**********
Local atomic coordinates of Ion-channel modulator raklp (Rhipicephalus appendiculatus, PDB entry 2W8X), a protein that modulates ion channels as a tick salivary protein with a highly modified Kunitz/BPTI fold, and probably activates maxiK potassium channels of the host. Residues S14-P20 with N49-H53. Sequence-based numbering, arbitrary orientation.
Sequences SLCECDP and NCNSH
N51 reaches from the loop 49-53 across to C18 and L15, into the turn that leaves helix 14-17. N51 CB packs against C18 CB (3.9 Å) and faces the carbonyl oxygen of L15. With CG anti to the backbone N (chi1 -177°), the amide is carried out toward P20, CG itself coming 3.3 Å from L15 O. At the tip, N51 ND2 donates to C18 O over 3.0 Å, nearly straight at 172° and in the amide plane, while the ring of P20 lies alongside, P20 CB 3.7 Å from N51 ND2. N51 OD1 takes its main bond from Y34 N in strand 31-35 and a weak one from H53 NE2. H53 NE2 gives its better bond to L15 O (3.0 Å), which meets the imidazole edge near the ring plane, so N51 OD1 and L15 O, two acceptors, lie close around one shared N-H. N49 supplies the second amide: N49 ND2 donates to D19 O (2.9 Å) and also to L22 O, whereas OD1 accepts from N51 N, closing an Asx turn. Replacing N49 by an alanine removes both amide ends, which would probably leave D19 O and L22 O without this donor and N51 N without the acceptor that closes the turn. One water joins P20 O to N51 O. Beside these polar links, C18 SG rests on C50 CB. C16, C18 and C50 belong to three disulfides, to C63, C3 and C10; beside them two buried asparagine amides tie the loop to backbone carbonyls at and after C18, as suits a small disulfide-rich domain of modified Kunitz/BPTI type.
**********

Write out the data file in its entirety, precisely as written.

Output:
Local atomic coordinates of Ion-channel modulator raklp (Rhipicephalus appendiculatus, PDB entry 2W8X), a protein that modulates ion channels as a tick salivary protein with a highly modified Kunitz/BPTI fold, and probably activates maxiK potassium channels of the host. Residues S14-P20 with N49-H53. Sequence-based numbering, arbitrary orientation.
Sequences SLCECDP and NCNSH
N51 reaches from the loop 49-53 across to C18 and L15, into the turn that leaves helix 14-17. N51 CB packs against C18 CB (3.9 Å) and faces the carbonyl oxygen of L15. With CG anti to the backbone N (chi1 -177°), the amide is carried out toward P20, CG itself coming 3.3 Å from L15 O. At the tip, N51 ND2 donates to C18 O over 3.0 Å, nearly straight at 172° and in the amide plane, while the ring of P20 lies alongside, P20 CB 3.7 Å from N51 ND2. N51 OD1 takes its main bond from Y34 N in strand 31-35 and a weak one from H53 NE2. H53 NE2 gives its better bond to L15 O (3.0 Å), which meets the imidazole edge near the ring plane, so N51 OD1 and L15 O, two acceptors, lie close around one shared N-H. N49 supplies the second amide: N49 ND2 donates to D19 O (2.9 Å) and also to L22 O, whereas OD1 accepts from N51 N, closing an Asx turn. Replacing N49 by an alanine removes both amide ends, which would probably leave D19 O and L22 O without this donor and N51 N without the acceptor that closes the turn. One water joins P20 O to N51 O. Beside these polar links, C18 SG rests on C50 CB. C16, C18 and C50 belong to three disulfides, to C63, C3 and C10; beside them two buried asparagine amides tie the loop to backbone carbonyls at and after C18, as suits a small disulfide-rich domain of modified Kunitz/BPTI type.